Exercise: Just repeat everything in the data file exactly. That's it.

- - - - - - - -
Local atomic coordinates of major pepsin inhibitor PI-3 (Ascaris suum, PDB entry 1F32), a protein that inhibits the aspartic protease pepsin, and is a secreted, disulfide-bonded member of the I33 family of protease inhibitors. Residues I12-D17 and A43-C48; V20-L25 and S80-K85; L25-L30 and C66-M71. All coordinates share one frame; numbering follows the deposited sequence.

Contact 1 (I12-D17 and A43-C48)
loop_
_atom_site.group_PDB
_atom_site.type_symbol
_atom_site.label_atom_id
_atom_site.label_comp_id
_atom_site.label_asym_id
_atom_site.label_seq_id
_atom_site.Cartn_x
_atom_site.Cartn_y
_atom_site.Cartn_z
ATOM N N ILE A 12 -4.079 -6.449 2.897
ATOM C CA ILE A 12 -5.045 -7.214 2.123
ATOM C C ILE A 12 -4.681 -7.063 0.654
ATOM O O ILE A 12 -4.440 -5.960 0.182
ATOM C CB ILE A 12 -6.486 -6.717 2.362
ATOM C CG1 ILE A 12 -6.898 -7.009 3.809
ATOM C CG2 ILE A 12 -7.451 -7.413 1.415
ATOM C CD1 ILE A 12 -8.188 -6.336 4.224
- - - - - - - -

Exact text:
Local atomic coordinates of major pepsin inhibitor PI-3 (Ascaris suum, PDB entry 1F32), a protein that inhibits the aspartic protease pepsin, and is a secreted, disulfide-bonded member of the I33 family of protease inhibitors. Residues I12-D17 and A43-C48; V20-L25 and S80-K85; L25-L30 and C66-M71. All coordinates share one frame; numbering follows the deposited sequence.

Contact 1 (I12-D17 and A43-C48)
loop_
_atom_site.group_PDB
_atom_site.type_symbol
_atom_site.label_atom_id
_atom_site.label_comp_id
_atom_site.label_asym_id
_atom_site.label_seq_id
_atom_site.Cartn_x
_atom_site.Cartn_y
_atom_site.Cartn_z
ATOM N N ILE A 12 -4.079 -6.449 2.897
ATOM C CA ILE A 12 -5.045 -7.214 2.123
ATOM C C ILE A 12 -4.681 -7.063 0.654
ATOM O O ILE A 12 -4.440 -5.960 0.182
ATOM C CB ILE A 12 -6.486 -6.717 2.362
ATOM C CG1 ILE A 12 -6.898 -7.009 3.809
ATOM C CG2 ILE A 12 -7.451 -7.413 1.415
ATOM C CD1 ILE A 12 -8.188 -6.336 4.224